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Susan Jacks, who sang 'Which Way You Goin' Billy?,' dies at 73
Released in 1969, the song, by her group the Poppy Family, was one of the biggest hits to come out of Canada to that point.

by Neil Genzlinger



NEW YORK, NY.- Susan Jacks, a Canadian vocalist known for her 1969 hit with the Poppy Family, “Which Way You Goin’ Billy?” one of the top-selling records Canada had produced to that point, died April 25 in Surrey, British Columbia. She was 73.

Her brother Rick Pesklevits said in a Facebook post on behalf of the family that the cause was kidney disease. He said she died at a hospital and had been on the waiting list for a kidney transplant, which would have been her second.

As a teenager, Jacks was a regular on the Canadian show “Music Hop” when, in 1966, she needed an accompanist for a show at an Elks Club and turned to Terry Jacks, who had played guitar on the show. Soon they married, formed the Poppy Family and cut “Which Way You Goin’ Billy?” Terry Jacks, who wrote the song, said it was inspired by the spectacle of young men going off to fight in Vietnam.

“Which way you goin’, Billy?” Susan Jacks sang. “Can I go too? Which way you goin’, Billy? Can I go with you?”

The song hit No. 1 in Canada and, soon after, No. 2 in the United States.

The Poppy Family and the Jackses’ marriage dissolved after a few years, and later there were dueling stories about “Billy.” The song was originally envisioned as “Which Way You Goin’, Buddy?” but Jacks said she suggested that her husband instead use the first name of one of her brothers. Terry Jacks, though, said in interviews that he took “Billy” from a song by a group he admired, the Beau-Marks, called “Billy, Billy Went a Walking.”

What is indisputable is that Susan Jacks’ brother Billy played a unique role for her: He donated the organ for her first kidney transplant, in 2010 — an operation that gave her a new lease on life.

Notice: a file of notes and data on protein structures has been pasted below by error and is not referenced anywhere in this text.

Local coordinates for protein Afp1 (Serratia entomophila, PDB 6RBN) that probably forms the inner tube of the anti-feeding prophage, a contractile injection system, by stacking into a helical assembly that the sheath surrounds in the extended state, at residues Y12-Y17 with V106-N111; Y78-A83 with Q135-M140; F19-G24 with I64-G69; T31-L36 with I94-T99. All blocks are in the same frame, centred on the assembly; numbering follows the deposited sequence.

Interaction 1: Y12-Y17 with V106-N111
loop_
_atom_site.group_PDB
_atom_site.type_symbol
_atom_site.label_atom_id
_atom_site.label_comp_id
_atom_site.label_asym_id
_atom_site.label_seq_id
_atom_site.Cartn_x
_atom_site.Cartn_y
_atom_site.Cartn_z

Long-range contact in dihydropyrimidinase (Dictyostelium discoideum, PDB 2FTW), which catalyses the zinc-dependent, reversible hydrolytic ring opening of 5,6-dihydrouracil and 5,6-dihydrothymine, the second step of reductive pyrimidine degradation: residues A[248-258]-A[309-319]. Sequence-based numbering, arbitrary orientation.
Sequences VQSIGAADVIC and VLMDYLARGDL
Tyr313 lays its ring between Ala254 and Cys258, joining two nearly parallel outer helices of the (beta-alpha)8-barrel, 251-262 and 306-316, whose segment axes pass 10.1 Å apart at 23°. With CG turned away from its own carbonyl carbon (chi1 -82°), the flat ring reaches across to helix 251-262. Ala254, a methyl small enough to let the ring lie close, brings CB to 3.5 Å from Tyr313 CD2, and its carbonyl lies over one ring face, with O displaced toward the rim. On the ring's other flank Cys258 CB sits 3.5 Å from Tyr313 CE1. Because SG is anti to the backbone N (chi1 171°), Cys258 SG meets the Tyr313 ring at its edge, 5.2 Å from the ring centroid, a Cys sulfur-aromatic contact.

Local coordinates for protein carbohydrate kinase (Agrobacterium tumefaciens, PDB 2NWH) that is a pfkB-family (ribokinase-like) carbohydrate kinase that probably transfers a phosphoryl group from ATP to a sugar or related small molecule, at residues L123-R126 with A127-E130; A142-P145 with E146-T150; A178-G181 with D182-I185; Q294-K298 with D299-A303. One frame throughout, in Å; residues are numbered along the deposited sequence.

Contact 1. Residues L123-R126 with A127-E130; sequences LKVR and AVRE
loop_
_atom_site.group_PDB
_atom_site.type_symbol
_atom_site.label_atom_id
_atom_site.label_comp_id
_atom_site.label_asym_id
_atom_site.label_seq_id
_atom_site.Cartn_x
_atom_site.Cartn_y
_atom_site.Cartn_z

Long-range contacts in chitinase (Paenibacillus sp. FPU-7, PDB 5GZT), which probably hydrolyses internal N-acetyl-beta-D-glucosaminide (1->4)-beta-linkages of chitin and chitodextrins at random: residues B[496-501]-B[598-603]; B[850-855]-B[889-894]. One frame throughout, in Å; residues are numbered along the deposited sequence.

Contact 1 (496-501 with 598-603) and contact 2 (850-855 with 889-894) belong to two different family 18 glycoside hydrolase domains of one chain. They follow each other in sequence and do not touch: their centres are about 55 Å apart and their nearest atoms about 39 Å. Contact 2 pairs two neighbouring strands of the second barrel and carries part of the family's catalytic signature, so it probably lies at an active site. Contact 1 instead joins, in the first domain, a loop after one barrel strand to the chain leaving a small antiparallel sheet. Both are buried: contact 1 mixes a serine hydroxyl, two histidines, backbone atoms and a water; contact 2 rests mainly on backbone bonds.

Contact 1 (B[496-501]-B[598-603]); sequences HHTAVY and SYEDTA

“I had rosy cheeks for the first time in many years,” she told The Vancouver Sun a year after the surgery, when she was giving a fundraising concert in Coquitlam, British Columbia, for the Kidney Foundation of Canada. Raising awareness about kidney disease and generating donations had become a cause for her.

“I knew nothing about kidney failure,” she said, until she was affected herself. “I knew nothing about transplants. I was so uneducated about how important it is and how much it means to people.”

Susan Elizabeth Pesklevits was born Aug. 19, 1948, in Saskatoon, Saskatchewan, to Janette and Dick Pesklevits. She began singing as a child, performing with school bands. She said her mother saw an audition notice for “Music Hop,” and by 1964 she was a regular on it. She toured with a stage version of the show as well.

“Sue, as she is fondly called by members of the group, can swing with a hip tune as well as croon with sentimental ballads such as ‘Summertime,’” The Nanaimo Daily News of British Columbia wrote of a performance by the “Music Hop” road troupe in 1966.

The Poppy Family had a few other minor hits before breaking up. Susan Jacks released a few solo albums, including “Ghosts” (1980). In 1983 she moved to Nashville, Tennessee, with her second husband, Ted Dushinski, working as a songwriter and running a pierogi restaurant for a time. She moved to Vancouver, British Columbia, in 2004.

Dushinski died of cancer in 2005, about the same time that Jacks learned that her kidneys were failing.

Jacks is survived by a son from her second marriage, Thad Dushinski, and six siblings, Rick, Gerry, Wayne, Bill, Cathy and Jim.

This article originally appeared in The New York Times.










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